January 10, 2003
Scoop Or Shill? That Was Will
BY: Bob George/BosSports.net
His long and storied career could possibly be about one article.
On the morning of January 20th, 1997, I was enjoying a day off due to a holiday. That naturally meant that I awoke late in the morning instead of early. It was a Monday morning, and the interminable countdown to Super Bowl XXXI had finally run inside of one week. It was a two-week prep period back then, and the Patriots were slated to play the Green Bay Packers the following Sunday in the only place the Patriots have ever played a Super Bowl, the Louisiana Superdome.
Living in central California, I get my Boston sports news off of the Internet. On this particular morning, I went to the breakfast table and sat down with the morning paper, The Californian. This paper is derided and despised by many locals. It is a small-potatoes product which drives many locals to buy the Los Angeles Times, causing them to prefer top-flight news coverage over local stories. But it's the only paper in town that gets delivered to your door.
I sat down with a breakfast that former Globe weekend columnist Ernie Roberts would have been proud of, and went right to the only section of the paper that is worth anything. I took out the sports section, and above the fold (a term which you hear only from Don Imus, it seems) was the news that ruined the next two months of the sworn citizens of Patriot Nation.
Bill Parcells to leave Patriots after the Super Bowl.
The author was Will McDonough of the Globe. Now and then, our poor little local paper will pick up stuff written by McDonough, as well as Bob Ryan, Dan Shaughnessy, Gordon Edes, Bob Hohler, Peter May, Kevin Paul Dupont and Ron Borges. The Globe has its national reputation as the finest sports section in the nation, so it is no surprise that this story went national. Thus our tiny little newspaper, whose every story seems to find its way back somehow to Cesar Chavez, delivered the worst news Patriot Nation would want to hear six days before the Super Bowl.
Immediately I left the breakfast table and the delicious fare behind and bolted for my home computer. I logged on, and there it was. Parcells was really gone. Speculation no longer, the Tuna was going to jilt the Patriots at the high altar, and bolt for the New York Jets as soon as he could get his fat tush out of Foxborough.
Once the shock of the story abated (and calling it "shock" is correct despite the fact that everyone knew that his leaving was a foregone conclusion), I began to seethe in anger. Not at Parcells. At McDonough.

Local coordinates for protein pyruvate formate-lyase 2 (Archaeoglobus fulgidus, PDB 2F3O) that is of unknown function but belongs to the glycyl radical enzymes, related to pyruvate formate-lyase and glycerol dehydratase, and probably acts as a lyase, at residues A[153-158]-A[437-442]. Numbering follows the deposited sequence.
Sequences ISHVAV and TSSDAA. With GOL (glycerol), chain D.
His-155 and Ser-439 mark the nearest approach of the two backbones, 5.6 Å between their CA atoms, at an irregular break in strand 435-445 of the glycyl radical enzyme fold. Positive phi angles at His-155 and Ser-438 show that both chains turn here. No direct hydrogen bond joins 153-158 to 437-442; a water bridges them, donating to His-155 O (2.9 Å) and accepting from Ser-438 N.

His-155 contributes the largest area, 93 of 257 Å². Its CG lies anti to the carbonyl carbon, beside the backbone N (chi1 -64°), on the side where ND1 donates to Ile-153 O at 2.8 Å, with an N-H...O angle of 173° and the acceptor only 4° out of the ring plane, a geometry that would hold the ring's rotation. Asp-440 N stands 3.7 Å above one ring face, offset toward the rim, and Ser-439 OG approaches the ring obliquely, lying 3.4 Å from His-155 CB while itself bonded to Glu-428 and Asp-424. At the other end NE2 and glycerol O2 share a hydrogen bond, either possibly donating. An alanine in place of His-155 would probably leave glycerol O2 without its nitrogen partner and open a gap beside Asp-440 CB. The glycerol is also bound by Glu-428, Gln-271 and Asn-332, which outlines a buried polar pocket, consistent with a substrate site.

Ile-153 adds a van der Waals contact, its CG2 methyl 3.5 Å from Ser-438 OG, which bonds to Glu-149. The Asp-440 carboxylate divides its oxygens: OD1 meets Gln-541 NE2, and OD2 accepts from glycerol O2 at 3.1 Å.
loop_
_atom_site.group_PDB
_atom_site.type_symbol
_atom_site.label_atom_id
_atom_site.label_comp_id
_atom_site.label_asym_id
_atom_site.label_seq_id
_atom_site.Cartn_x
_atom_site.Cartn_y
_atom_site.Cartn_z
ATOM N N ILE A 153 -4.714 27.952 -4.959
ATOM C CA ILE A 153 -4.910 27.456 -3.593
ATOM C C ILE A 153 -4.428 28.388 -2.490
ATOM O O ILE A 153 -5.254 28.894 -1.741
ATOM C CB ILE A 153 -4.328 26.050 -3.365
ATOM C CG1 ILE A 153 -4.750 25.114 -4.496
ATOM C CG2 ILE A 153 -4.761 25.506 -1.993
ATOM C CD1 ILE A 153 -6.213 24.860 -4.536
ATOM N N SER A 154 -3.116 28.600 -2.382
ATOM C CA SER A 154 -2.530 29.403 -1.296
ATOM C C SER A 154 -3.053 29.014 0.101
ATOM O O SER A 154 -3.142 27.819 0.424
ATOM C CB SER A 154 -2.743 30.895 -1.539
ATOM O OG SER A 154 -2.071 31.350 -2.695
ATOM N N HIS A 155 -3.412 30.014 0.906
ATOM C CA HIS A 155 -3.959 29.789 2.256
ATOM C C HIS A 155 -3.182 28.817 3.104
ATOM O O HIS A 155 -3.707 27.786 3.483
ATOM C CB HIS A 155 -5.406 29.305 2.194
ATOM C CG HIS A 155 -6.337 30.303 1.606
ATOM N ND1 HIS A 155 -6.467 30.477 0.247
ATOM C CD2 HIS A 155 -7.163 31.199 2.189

As an aspiring amateur journalist, I began to have conflicting thoughts. McDonough was merely doing his job. But, in this one instance, should he have not?
McDonough passed away suddenly Friday morning at the age of 67 at his home in Hingham. The longtime icon of the Globe sports department, McDonough enjoyed national prominence with his work on NBC and his coverage of the NFL in general and the Patriots in particular. If there was anyone who knew the Patriots inside and out from Day One to the present, it was McDonough.
McDonough, a native of South Boston, leaves behind a wife and five children. One of his sons, Sean, has been the preeminent television voice of the Red Sox since 1988. Sean's rise to prominence in the broadcasting industry, himself also becoming a national figure like his father, made it a true "family affair" for McDonough, and added a lot of distinction to the already estimable family name.
McDonough will be best remembered for his ability to provide the Holy Grail of journalism, the "scoop". Scooping hot news items is what most every journalist strives for. You want to be the one that "breaks the story". Even though the general public really could care less who breaks the story so long as they merely get the story period, McDonough was one of the very best at breaking that hot news item. He knew the right people, as well as ways to get stories no one else could.
The ultimate compliment you can be paid as a sportswriter is if your articles are classified as "must read". McDonough was always in this category, thanks to years and years of inside scoops and tidbits that only he could unearth. If there was a hot story lurking out there, it was a foregone conclusion that McDonough would find it and be the first (and often the only) person who would tell you.
Which brings up back to the Parcells issue, and whether it was a good thing that he broke the story of his leaving when he did.
McDonough and Parcells grew to be very good friends. During Parcells' tenure as Patriot head coach, McDonough made with some very pro-Parcells articles, which prompted many people to refer to him as "Will the Shill". It seemed that if Parcells needed a particular story broken, he'd go to McDonough. McDonough would seem to put the exact face on a given situation that Parcells wanted to have. It is no surprise that for his biography, My Final Season In The NFL, Parcells chose McDonough as his collaborating author.
All that said, did McDonough do the right thing in breaking the story about Parcells leaving the Patriots? Or rather, did he do the right thing in breaking the story when he did?
The Patriots were 14-point underdogs to the Packers. They faced a daunting task in trying to stop Brett Favre, and an equally daunting task in dealing with the Packer defensive line that featured Reggie White, Santana Dotson and Gilbert Brown. The one edge in the Patriots' favor that they possessed was that Parcells was a master coach who had won the big game, and could justifiably outcoach Mike Holmgren. As NBC's Mike Ditka pointed out, "If there's one coach who can prepare his team for a Super Bowl, it's Bill Parcells!"